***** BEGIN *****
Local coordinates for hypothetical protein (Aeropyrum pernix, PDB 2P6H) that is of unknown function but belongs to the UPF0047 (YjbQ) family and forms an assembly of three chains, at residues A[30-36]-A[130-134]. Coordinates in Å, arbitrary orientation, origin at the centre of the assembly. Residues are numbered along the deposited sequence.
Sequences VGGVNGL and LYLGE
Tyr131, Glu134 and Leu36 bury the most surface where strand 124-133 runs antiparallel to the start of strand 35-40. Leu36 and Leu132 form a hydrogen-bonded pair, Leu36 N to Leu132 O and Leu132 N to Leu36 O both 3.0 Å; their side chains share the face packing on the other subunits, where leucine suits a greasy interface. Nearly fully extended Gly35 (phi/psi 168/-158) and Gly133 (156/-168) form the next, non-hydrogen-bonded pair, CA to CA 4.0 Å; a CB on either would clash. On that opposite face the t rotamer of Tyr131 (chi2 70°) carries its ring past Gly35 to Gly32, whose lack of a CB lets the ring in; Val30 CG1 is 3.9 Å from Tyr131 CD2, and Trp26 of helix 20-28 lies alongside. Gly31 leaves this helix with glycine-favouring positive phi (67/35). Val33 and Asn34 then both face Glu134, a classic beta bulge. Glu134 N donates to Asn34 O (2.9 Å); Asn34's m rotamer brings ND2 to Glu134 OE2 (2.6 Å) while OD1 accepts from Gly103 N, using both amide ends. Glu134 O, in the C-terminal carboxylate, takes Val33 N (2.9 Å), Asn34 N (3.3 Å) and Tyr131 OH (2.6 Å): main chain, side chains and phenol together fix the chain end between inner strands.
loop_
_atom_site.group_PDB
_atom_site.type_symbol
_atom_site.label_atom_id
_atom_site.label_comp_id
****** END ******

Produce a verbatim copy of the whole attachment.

Local coordinates for hypothetical protein (Aeropyrum pernix, PDB 2P6H) that is of unknown function but belongs to the UPF0047 (YjbQ) family and forms an assembly of three chains, at residues A[30-36]-A[130-134]. Coordinates in Å, arbitrary orientation, origin at the centre of the assembly. Residues are numbered along the deposited sequence.
Sequences VGGVNGL and LYLGE
Tyr131, Glu134 and Leu36 bury the most surface where strand 124-133 runs antiparallel to the start of strand 35-40. Leu36 and Leu132 form a hydrogen-bonded pair, Leu36 N to Leu132 O and Leu132 N to Leu36 O both 3.0 Å; their side chains share the face packing on the other subunits, where leucine suits a greasy interface. Nearly fully extended Gly35 (phi/psi 168/-158) and Gly133 (156/-168) form the next, non-hydrogen-bonded pair, CA to CA 4.0 Å; a CB on either would clash. On that opposite face the t rotamer of Tyr131 (chi2 70°) carries its ring past Gly35 to Gly32, whose lack of a CB lets the ring in; Val30 CG1 is 3.9 Å from Tyr131 CD2, and Trp26 of helix 20-28 lies alongside. Gly31 leaves this helix with glycine-favouring positive phi (67/35). Val33 and Asn34 then both face Glu134, a classic beta bulge. Glu134 N donates to Asn34 O (2.9 Å); Asn34's m rotamer brings ND2 to Glu134 OE2 (2.6 Å) while OD1 accepts from Gly103 N, using both amide ends. Glu134 O, in the C-terminal carboxylate, takes Val33 N (2.9 Å), Asn34 N (3.3 Å) and Tyr131 OH (2.6 Å): main chain, side chains and phenol together fix the chain end between inner strands.
loop_
_atom_site.group_PDB
_atom_site.type_symbol
_atom_site.label_atom_id
_atom_site.label_comp_id